The second chapter of this book is a compare and contrast of religion and spirituality. One thing I take issue with is her comparing rites with religion and not with spirituality. It may be that I find the rites to be spiritual because I was raised in a non-ritual, non-liturgical church. And as a result I find great meaning and potency in the rites and rituals of church. Which, of course, ties right into her statement about formation, becoming stunted, or growing. I am forever seeking ways to enliven our rites and rituals and draw out of them their spirit-filled potential. It is an area that gives me pleasure in my life as a priest, and one I hope inspires others as well.

I seek to trigger spiritual growth spurts within the very heart of church and religion.


Sherry Peyton said...

Terri, this is such a powerful post. You are so right, as I see it. Faith is always about ambiguity and uncertainty. It is what drives us to grow in our faith. At least that is how it has worked for me. Though I returned to a church that I don't agree with on many theological issues, I find the spiritual nurturing somehow, and I continue to struggle with why I am there, rather than in a more comfortable atmosphere. For me, the comfort of the Episcopal church made me feel that I was becoming complacent in some sense. My church desperately needs reforming and I hope to bear witness to that need. Thanks for a great post. Blessings

Jan said...

I really appreciate you reminding of this book. It would go well with the one my church book club is currently reading by Diana Butler Bass--"Christianity After Religion." I keep sending on your posts to some dear friends, who may start reading your blog, though they don't often read mine.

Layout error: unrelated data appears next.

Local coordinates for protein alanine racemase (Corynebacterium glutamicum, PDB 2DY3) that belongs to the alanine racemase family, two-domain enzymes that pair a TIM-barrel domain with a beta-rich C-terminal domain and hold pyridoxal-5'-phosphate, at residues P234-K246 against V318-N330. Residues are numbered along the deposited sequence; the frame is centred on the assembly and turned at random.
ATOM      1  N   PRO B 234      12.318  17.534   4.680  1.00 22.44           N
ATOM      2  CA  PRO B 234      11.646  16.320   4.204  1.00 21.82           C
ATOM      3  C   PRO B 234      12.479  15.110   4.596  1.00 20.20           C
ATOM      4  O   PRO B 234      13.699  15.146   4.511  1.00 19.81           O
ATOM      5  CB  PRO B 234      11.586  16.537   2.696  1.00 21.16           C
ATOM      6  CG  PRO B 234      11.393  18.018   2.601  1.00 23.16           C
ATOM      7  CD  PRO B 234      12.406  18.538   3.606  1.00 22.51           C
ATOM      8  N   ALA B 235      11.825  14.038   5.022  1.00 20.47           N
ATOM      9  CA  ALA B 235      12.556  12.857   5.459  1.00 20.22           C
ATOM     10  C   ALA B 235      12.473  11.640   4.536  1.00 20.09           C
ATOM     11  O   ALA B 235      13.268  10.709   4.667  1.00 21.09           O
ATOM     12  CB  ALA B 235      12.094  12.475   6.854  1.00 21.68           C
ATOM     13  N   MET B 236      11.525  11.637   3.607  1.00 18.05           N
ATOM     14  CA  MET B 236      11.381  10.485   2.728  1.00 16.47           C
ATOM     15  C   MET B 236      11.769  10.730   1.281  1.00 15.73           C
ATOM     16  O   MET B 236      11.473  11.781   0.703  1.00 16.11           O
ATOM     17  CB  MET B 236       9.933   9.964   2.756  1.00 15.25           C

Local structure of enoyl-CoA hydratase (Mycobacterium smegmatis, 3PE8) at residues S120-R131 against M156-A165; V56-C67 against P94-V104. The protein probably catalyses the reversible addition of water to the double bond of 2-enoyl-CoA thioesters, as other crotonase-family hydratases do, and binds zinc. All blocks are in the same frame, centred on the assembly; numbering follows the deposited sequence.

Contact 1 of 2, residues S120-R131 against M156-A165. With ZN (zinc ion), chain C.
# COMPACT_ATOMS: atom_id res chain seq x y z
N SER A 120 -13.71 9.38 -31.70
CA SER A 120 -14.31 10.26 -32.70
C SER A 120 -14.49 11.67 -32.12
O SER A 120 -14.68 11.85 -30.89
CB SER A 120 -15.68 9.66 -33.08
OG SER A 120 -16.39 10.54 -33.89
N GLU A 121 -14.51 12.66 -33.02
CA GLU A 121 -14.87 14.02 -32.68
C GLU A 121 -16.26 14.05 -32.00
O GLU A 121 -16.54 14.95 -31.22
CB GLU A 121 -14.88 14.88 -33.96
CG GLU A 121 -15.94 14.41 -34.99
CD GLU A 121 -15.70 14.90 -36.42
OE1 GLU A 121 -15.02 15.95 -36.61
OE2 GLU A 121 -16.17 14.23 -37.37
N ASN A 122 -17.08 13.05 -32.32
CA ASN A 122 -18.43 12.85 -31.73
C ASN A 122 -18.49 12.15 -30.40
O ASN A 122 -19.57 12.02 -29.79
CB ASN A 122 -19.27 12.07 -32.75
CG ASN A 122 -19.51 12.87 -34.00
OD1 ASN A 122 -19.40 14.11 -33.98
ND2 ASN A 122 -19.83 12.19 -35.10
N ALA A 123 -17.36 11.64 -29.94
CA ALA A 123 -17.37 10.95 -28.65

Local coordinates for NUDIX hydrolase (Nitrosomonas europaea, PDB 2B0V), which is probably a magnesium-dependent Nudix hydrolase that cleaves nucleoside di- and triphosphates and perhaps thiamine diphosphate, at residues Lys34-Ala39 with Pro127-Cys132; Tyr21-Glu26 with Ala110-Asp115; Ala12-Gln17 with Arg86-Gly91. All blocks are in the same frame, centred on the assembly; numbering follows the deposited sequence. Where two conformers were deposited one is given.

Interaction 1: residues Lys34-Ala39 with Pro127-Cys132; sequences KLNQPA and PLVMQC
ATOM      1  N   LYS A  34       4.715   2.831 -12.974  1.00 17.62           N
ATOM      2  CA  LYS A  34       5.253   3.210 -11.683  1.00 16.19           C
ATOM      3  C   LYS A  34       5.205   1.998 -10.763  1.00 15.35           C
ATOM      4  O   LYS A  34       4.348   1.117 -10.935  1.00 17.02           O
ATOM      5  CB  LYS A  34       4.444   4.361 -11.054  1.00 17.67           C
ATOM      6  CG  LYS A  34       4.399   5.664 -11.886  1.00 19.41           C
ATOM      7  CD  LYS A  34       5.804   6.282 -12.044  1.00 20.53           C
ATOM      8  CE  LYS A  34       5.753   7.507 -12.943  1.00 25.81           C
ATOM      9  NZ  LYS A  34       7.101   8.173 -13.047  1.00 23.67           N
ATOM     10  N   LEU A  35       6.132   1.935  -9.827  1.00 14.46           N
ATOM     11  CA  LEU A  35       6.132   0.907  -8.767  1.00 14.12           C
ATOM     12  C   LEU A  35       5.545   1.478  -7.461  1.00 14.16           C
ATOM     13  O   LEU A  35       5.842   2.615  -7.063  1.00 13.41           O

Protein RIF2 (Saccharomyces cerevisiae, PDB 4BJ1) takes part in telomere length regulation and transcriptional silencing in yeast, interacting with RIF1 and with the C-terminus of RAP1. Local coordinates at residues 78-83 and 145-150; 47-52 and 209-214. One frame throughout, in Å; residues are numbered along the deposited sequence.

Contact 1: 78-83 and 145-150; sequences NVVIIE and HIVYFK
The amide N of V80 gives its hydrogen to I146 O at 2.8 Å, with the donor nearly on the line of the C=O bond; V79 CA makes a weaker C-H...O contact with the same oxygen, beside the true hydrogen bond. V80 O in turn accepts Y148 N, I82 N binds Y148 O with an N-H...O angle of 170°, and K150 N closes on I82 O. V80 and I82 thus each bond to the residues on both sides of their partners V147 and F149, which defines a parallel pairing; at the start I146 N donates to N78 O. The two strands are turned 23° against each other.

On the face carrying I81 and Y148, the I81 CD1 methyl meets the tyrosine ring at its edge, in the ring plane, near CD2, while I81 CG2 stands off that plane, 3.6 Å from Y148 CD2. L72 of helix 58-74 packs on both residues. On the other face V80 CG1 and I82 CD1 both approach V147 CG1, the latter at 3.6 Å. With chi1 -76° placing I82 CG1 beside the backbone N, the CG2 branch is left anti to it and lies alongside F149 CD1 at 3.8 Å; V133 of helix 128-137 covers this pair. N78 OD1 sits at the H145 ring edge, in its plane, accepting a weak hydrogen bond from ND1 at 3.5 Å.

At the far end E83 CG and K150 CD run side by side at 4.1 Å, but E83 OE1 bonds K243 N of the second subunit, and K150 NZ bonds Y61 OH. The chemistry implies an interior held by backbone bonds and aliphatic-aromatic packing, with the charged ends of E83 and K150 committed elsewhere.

Lisa :-] said...

Since you are a priest, it is only right that you see and experience spirituality in the rites of your faith. I, however, having been raised Catholic, can see your author's point. The rituals of the Catholic Church became stale and meaningless to me at a very young age. Saying the same words (that someone else had written) over and over did not represent spiritual communication to me; if I was going to communicate with God, I wanted it to come from ME, in my own words, with my own feelings. I understand and appreciate ritual more, now...but I still chafe at the limitations.

Robin said...

I "returned" to the church in my late 20s, which is to say that after junior and senior high years in religious boarding schools where I was well-educated in matters of faith without adopting any of them for myself, I re-discovered the possibility of a life of faith in the Methodist church. However, as I became more intensely interested, I found the church to be of less and less help. I was a leader in many venues, our children were regular participants, and I did three year-long Disciple Bible study classes, but I was utterly frustrated in trying to develop an interior spiritual life. I often say that if I had encountered the Jesuits and their Ignatian spirituality in my mid-30s, I would still be a Methodist and I would still be a practicing attorney. But I simply could not find answers to the questions I had -- those answers really began to unfold for me when I read Joan Chittister's Wisdom Distilled from the Daily and began to understand that it was indeed possible, as I had hoped, to find relationship with God in all things.

Homily for the Festive Eucharist at the closing of the Episcopal Women's Caucus

The readings that we chose for the service tonight were all picked specifically for this service because they lift up the role of women ...